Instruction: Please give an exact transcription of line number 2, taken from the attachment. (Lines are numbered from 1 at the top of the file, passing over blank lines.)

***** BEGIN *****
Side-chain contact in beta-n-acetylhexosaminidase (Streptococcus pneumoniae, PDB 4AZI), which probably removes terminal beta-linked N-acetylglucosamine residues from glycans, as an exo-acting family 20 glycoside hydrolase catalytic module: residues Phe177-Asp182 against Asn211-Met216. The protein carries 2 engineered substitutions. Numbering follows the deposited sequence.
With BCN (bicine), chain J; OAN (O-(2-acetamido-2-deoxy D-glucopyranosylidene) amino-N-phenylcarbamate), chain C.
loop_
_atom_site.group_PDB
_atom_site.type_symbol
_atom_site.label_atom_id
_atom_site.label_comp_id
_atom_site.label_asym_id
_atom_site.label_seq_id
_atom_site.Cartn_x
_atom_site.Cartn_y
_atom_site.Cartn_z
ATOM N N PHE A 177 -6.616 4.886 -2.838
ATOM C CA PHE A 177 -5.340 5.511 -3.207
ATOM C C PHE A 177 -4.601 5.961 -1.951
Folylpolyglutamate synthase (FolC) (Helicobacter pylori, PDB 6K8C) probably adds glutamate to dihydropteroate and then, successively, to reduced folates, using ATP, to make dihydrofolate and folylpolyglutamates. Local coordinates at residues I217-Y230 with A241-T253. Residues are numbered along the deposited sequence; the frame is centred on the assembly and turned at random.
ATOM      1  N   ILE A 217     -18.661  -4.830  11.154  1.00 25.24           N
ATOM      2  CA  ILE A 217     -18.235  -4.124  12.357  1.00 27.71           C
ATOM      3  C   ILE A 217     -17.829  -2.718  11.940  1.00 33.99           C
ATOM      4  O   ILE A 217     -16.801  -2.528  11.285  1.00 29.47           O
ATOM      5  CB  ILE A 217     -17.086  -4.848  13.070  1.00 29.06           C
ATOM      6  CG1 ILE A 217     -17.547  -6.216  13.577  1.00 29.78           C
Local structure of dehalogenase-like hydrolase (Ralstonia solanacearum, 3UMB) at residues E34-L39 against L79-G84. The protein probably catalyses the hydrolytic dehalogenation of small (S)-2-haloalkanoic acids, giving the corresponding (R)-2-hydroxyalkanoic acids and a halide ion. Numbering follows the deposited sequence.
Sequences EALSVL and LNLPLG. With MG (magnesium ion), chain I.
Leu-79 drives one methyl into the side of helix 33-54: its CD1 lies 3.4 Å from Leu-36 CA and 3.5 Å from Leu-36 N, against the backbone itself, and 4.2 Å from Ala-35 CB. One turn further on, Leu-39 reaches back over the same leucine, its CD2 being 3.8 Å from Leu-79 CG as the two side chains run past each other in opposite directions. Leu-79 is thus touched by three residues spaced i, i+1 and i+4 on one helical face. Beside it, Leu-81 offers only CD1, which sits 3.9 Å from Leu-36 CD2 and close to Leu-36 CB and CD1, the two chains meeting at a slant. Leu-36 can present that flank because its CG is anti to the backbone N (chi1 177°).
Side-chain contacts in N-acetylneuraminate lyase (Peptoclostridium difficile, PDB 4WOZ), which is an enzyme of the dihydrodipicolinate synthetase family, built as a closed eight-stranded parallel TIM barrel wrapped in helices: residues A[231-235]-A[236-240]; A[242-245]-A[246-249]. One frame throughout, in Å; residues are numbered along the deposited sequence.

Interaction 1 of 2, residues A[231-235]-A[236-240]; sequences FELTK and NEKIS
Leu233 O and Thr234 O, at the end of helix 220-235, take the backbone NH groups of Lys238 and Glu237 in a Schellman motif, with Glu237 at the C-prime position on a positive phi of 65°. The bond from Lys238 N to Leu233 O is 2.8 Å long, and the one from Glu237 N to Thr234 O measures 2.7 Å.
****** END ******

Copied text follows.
With BCN (bicine), chain J; OAN (O-(2-acetamido-2-deoxy D-glucopyranosylidene) amino-N-phenylcarbamate), chain C.